Reflections by Tina Nilsen-Hodges
Founder, Principal, & Superintendent

In October I attended the first-ever Independent Charter School Conference in New York City with New Roots teacher Audrey Southern trustee Peter Bardaglio.  Over 300 leaders of small, independent charter schools like ours converged on the first-ever Independent Charter School Conference this year to celebrate our shared values of equity, autonomy, and accountability, collaboration, diversity, innovation, respect for teachers, involved governance and community, and quality education – the opportunity to create an inspiring and transformative space in public education.

It was powerful to sit in the same room as founders of the charter school movement spoke of the historic drafting of legislation to create a space in public education for the ground-breaking innovation teachers and parents knew could benefit their young people but that district schools were unable to provide.  It was inspiring to learn that over two-thirds of all charter schools are small, independent schools like ours, and less than 15% the “for-profit” charters sensationalized by the news media that impact us all.

As we approach the ten-year mark, I am reflecting on our growing maturity as a school community, and looking ahead to what we can accomplish.  Charter schools like High Tech High in San Diego, California gives us a glimpse into that future of expanding educational options and driving innovation that transforms lives and what’s possible in public education.

At High Tech High in San Diego, real-world problem-solving, student voice, and teacher empowerment are at the heart of an educational experience that results in 97% of students from all walks of life enrolling in a four-year college — and persisting in higher education at a rate of 89%.  Freed from the constraints of high-stakes testing, High Tech High does not teach to a standardized test. The school doesn’t dictate content – their interdisciplinary, project-based curriculum is driven by student and teacher passion and interest. The result? Students learn to think like entrepreneurs, developing empowering “high tech” personal and people skills as they learn to take ownership, learn to learn, work towards long-term goals, apply creativity, solve problems, commit, persevere.  What’s high stakes is the community presentation at the end – the entire year’s grade depends on the results of their team effort to realize a vision on a deadline.

Could this be done in other public high schools?  That’s exactly the question that charter schools were designed to help answer.  As “living laboratories” of innovation, small and nimble, charter schools are able to test and develop best practices in education, giving larger schools and districts valuable information that can support well-considered implementation.  The recent documentary about High Tech High, Most Likely to Succeed, clearly shows that no less than a total redesign of the high school experience is needed to fully realize the potential of these practices – and that the experience is fabulously successful in reaching the most meaningful of the “accountability” goals, the only one that makes any real difference over time – not college matriculation but college completion, not a degree but learning who you are and what motivates and inspires you to do your work in the world.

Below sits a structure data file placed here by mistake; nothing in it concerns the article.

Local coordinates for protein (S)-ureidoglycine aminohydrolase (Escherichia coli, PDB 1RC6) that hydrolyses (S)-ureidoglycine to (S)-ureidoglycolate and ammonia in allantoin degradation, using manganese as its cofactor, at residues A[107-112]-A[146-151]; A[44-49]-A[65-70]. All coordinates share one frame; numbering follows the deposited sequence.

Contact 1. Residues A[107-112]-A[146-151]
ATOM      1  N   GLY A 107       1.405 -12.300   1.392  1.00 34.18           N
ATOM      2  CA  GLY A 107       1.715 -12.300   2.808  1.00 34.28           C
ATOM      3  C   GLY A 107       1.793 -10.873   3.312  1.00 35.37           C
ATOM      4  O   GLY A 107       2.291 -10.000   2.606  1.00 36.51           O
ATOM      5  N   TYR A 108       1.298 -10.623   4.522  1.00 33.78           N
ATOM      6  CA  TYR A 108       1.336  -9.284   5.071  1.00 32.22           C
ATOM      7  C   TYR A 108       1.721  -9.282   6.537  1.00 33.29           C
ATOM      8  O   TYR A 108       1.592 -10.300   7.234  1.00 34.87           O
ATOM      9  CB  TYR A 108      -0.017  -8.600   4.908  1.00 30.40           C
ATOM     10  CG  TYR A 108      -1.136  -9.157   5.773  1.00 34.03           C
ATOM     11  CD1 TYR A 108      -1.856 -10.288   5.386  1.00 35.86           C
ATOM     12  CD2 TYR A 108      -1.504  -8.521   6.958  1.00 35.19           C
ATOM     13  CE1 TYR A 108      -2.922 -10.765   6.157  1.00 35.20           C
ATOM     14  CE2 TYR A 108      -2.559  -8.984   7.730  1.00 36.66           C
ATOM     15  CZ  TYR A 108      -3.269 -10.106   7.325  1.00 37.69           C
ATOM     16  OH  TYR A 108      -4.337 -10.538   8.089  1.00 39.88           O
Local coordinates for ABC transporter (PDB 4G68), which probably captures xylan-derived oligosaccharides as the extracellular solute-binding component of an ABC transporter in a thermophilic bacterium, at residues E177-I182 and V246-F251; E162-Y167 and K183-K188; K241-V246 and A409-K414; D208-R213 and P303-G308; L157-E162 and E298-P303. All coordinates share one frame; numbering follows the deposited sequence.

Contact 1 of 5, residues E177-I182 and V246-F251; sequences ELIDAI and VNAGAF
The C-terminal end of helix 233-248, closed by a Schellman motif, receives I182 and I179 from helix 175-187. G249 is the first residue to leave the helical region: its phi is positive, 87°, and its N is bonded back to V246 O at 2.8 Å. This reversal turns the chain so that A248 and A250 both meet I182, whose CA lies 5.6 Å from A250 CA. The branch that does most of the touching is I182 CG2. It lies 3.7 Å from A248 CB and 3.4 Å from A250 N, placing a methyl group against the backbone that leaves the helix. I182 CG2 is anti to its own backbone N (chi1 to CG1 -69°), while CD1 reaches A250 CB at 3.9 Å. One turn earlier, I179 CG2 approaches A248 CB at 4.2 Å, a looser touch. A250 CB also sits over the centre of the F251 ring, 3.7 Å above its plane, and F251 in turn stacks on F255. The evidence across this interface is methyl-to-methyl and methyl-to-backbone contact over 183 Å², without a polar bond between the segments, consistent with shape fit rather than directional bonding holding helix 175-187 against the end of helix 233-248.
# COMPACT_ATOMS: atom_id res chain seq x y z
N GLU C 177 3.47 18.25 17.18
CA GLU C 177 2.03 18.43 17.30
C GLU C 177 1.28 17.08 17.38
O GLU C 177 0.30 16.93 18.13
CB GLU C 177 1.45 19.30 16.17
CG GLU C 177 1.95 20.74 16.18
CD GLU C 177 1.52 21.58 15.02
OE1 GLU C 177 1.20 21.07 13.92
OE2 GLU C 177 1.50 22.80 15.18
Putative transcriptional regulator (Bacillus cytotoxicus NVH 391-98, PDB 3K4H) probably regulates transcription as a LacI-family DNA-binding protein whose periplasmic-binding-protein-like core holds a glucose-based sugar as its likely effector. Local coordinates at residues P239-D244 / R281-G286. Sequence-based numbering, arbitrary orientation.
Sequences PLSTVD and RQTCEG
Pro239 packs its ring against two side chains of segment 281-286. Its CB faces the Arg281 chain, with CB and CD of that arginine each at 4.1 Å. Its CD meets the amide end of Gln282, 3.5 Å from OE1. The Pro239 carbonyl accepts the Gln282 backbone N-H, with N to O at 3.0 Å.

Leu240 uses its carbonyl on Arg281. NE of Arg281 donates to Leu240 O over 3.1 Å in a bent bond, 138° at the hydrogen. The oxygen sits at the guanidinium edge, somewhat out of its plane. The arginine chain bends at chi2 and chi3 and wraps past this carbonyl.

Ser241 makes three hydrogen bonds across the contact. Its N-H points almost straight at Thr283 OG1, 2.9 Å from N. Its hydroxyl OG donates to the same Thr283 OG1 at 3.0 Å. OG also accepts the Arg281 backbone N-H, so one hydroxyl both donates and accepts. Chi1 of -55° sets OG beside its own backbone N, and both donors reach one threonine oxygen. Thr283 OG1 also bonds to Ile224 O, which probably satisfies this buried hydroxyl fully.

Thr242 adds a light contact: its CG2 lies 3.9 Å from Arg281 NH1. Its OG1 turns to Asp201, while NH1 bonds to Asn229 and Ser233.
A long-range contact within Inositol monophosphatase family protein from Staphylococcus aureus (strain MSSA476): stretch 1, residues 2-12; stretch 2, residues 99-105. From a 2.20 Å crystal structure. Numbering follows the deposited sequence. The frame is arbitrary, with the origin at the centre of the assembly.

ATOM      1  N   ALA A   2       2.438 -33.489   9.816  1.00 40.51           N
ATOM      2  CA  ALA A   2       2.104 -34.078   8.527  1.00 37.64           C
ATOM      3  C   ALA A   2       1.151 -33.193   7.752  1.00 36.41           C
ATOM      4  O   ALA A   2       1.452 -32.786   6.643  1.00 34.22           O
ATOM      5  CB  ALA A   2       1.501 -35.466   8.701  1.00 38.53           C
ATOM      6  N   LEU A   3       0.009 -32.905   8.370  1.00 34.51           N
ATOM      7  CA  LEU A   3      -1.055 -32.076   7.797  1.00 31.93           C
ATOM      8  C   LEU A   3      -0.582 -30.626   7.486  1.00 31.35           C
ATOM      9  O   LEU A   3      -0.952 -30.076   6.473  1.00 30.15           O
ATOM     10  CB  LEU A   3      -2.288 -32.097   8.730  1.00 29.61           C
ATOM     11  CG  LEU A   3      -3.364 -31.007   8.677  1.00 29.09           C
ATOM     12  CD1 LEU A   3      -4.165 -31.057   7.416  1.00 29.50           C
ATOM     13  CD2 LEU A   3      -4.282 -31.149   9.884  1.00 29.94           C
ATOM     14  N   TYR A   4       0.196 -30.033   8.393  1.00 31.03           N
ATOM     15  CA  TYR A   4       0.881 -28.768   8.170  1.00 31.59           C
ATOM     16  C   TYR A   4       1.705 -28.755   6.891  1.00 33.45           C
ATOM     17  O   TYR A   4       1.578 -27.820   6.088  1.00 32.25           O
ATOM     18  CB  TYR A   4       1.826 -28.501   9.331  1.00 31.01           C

There are some larger systemic problems that hinder both individual schools and the larger systems from fulfilling their potential.  The major one is accountability plans that play by the rules designed for (very) large school systems and that reinforce the notion that performance on high-stakes tests is the ultimate litmus test of a school’s success.  It’s critical that charters are given freedom to implement innovative programs, but must be accountable for results that justify the expenditure of public funds. However, the measures are crude and define “success” in conventional ways that are easier to measure, rather than focusing attention on determining how we can “measure” creativity, innovation, passion, motivation, or any of the other attributes that we seek to cultivate in an educated person ready for the 21st century.

I am well aware that the “we” here does not express the interest of all in public education.  The model we take for granted as “normal” high school education was developed for very specific purposes over 100 years ago and has persisted in nearly the entirely same format:  decontextualized disciplinary studies. Short class periods. A day divided into “periods.” All of this meant to train a generation of factory and corporate workers – and to sort people into apparently merit-based “tracks” that they would stay on for a lifetime.

This system has worked beautifully to train all of us to accept as inevitable/natural the corporate, industrial, class-based system that has been the cornerstone of our economy for the last few hundred years.  It’s a dinosaur whose days are numbered.

It is no surprise to me that the founders of High Tech High –  a family with interests in business, entrepreneurialism, and international philanthropy – would ascribe to a philosophy of education that is so tightly aligned with those of us locally who work towards a just and sustainable world.  For us to re-envision the way forward in the face of climate change, changing energy sources, and a changing social landscape, we will need to take on the “project” of re-designing. For that to happen, we will need to take ownership of our own learning, work together, create, persevere, imagine.

In public education, charter schools are the drivers of innovation.  We are proud to play a critical role in leading the way forward into the 21st century.

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